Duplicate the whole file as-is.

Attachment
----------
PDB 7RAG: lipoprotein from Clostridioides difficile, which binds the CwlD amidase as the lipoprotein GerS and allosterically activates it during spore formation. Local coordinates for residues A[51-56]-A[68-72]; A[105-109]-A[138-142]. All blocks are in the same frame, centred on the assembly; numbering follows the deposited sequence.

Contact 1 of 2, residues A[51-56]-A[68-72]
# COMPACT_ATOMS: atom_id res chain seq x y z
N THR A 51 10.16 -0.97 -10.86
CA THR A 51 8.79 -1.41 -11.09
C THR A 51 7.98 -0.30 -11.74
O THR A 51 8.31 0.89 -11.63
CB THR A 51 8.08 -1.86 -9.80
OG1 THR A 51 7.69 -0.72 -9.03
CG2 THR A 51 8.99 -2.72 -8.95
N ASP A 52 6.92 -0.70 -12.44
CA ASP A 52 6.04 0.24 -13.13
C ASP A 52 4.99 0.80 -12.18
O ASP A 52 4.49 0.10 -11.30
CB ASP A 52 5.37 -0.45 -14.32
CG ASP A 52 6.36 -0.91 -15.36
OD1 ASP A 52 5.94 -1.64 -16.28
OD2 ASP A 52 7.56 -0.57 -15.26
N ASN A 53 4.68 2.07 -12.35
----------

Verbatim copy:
PDB 7RAG: lipoprotein from Clostridioides difficile, which binds the CwlD amidase as the lipoprotein GerS and allosterically activates it during spore formation. Local coordinates for residues A[51-56]-A[68-72]; A[105-109]-A[138-142]. All blocks are in the same frame, centred on the assembly; numbering follows the deposited sequence.

Contact 1 of 2, residues A[51-56]-A[68-72]
# COMPACT_ATOMS: atom_id res chain seq x y z
N THR A 51 10.16 -0.97 -10.86
CA THR A 51 8.79 -1.41 -11.09
C THR A 51 7.98 -0.30 -11.74
O THR A 51 8.31 0.89 -11.63
CB THR A 51 8.08 -1.86 -9.80
OG1 THR A 51 7.69 -0.72 -9.03
CG2 THR A 51 8.99 -2.72 -8.95
N ASP A 52 6.92 -0.70 -12.44
CA ASP A 52 6.04 0.24 -13.13
C ASP A 52 4.99 0.80 -12.18
O ASP A 52 4.49 0.10 -11.30
CB ASP A 52 5.37 -0.45 -14.32
CG ASP A 52 6.36 -0.91 -15.36
OD1 ASP A 52 5.94 -1.64 -16.28
OD2 ASP A 52 7.56 -0.57 -15.26
N ASN A 53 4.68 2.07 -12.35